At first glance “agile” is just an adjective that applies to any marketing that seeks to be effective. However, Agile Marketing is not a description but a (fairly new) concept. Essentially, Agile Marketing is the long-term application of a specific agile methodology aimed at constantly improving the ways in which things get done on this front. It needs a strategic take and marketing plans for short, medium, and long terms as well.

It’s different from the ‘old-school’ approach as it focuses more on highly frequent releases, greater importance placed on customer demands and satisfaction, and no small amount of testing the waters with product and service experimentation.

If you have something to market you ought to give this a go so here’s more about it.

The Agile Marketing Manifesto and principles

The Agile Marketing Manifesto was crafted back in 2012 in order to establish a generally accepted set of principles and values that marketers could use as guidelines for a more agile way of working.

Here’s a list of the values encompassed:

  • Flexible planning over rigid terms and deadlines
  • Customer-focused collaboration over top-down hierarchical rule
  • Marketing campaigns that are adaptive over “Big Bang” type events
  • Validated recent data over conventions or general opinions
  • Processual customer discovery over static predictions
  • Several smaller experiments over larger than life bets
  • Altering the plan when there are changes over sticking to the original outline

When it comes to the Agile Marketing Principles, there is still some debate but there are some generally accepted ones:

  • The ability to quickly respond and adapt to change is a great competitive advantage
  • Marketing plans should be reconsidered at shorter intervals to ensure they are on par with whatever the situation is at that time
  • Sustainable marketing requires a constant pace and an updated pipeline
  • Customer satisfaction is paramount and marketing ought to be aimed primarily at solving problems
  • Simplicity is essential in delivering a positive customer experience
  • Failure is most of all a learning opportunity

Read more: 6 Useful tips on increasing your customer lifetime value


Agile Marketing drives immediate results

Solopreneurs do not have the time and resources to start immense marketing campaigns that may or may not show positive outcomes after a lengthier period of time. But employing agile marketing methodologies allows for small businesses to use small budgets to get new ideas out to customers quickly.

In today’s highly competitive marketplace, coming to the audience with the right message before everybody else does is essential. Especially when trying to gain market share and make an impression, it is crucial that there is a deep sense of novelty and personalization – people need to think “this business gets me, that’s exactly what I need!”.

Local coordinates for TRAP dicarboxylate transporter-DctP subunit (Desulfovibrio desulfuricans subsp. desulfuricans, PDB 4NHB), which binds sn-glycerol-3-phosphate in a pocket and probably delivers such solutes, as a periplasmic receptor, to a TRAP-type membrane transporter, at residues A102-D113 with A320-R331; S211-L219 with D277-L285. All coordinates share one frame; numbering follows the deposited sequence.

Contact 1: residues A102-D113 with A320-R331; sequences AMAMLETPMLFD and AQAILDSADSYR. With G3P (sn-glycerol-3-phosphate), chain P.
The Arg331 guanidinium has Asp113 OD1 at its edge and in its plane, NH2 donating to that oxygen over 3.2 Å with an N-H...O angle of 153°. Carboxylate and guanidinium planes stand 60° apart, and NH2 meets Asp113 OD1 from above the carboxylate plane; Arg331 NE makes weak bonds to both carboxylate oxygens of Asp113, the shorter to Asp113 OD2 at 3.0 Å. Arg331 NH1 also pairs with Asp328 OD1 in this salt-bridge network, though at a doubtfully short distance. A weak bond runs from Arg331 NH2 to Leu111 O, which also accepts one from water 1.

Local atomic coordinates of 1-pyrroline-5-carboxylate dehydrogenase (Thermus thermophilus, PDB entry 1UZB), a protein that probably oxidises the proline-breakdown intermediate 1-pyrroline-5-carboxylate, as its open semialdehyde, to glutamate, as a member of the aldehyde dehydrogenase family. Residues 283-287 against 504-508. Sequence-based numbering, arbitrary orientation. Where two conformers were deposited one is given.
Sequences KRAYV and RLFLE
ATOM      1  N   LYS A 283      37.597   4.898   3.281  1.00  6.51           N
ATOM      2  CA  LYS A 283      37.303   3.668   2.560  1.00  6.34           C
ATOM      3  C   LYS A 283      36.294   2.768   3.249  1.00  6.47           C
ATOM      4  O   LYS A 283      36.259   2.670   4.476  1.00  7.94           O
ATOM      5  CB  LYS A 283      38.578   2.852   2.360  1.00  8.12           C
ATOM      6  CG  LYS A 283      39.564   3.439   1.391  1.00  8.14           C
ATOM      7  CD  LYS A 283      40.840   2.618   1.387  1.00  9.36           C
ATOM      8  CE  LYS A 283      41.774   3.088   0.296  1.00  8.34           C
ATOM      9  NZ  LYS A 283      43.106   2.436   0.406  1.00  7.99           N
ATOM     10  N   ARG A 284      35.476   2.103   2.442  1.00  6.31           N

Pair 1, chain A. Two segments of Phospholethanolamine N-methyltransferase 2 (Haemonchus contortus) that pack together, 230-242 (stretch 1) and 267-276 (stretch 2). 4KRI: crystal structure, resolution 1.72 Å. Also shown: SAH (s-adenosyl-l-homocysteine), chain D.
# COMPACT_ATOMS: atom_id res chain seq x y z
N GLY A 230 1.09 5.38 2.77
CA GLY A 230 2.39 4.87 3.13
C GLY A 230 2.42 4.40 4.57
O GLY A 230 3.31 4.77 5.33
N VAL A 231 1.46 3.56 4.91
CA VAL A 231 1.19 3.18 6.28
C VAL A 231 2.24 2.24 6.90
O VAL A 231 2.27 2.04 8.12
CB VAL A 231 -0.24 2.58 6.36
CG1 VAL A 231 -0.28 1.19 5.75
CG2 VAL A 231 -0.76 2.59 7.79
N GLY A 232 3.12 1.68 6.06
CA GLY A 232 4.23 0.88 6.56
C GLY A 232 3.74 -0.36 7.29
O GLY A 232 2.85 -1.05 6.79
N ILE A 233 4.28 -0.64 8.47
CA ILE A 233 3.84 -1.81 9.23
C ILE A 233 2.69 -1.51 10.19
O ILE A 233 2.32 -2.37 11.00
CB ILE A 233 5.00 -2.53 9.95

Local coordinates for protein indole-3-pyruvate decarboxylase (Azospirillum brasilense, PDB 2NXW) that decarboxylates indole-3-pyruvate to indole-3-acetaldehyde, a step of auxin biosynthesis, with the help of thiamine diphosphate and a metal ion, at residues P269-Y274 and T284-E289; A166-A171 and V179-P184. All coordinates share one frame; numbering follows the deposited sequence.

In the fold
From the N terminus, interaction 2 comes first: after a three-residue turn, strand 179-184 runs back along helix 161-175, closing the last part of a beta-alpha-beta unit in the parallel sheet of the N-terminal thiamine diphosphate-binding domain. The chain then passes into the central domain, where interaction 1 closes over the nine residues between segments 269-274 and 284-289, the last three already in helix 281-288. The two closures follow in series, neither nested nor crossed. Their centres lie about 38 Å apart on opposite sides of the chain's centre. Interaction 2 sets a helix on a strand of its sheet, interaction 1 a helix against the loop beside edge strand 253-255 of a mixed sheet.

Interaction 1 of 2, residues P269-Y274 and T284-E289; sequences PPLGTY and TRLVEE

Even if the message will require some altering after the initial launch, it is still worth getting it out there sooner rather than later.


Read more: How to choose a bestselling online course idea


Better ideas are born of experimentation

Agile marketing requires a bit of courage and jumping into the water before one is entirely sure of the temperature and depth. However, if a long time is spent with gathering data and compiling graphs, odds are that by the time an idea is launched, it no longer fits the circumstances and won’t be very successful – or worse, the whole process will have to be started from scratch.

By boldly going forward with a marketing plan before it’s been tested to death on focus groups and online surveys, small online course businesses have a chance to learn firsthand what works and what areas need improving.

By doing so, marketers get precious timely information and feedback, and out of the initial concept, new and more successful ideas can be born and implemented leading to better results.


Read more: What questions to ask learners when you need feedback on your online course


Agile Marketing minimizes risks

I am well aware that I have used the jumping in unknown waters analogy just above. I stand by it. However, testing an idea before launching into a full-blown campaign does more for containing the possible damage. It allows marketers to learn very early on if the concept resonates with the target audience or they need a different one.

An MVP (Minimal Viable Product) is put out there to see the responses to it. This can be something as simple as a short video, a blog post, a podcast, or a webinar – something that will let the potential customers know what’s about to be launched.

Adjustments can be subsequently made and if by chance it turns out it’s not the time for such an approach it won’t be an insurmountable loss.

Wrapping up

Agility is quintessential in today’s market and knowledge entrepreneurs know firsthand just how important it is to be constantly on top of customer expectations and demands. Employing the mechanics of agile marketing can help gain a little leeway from the competition.

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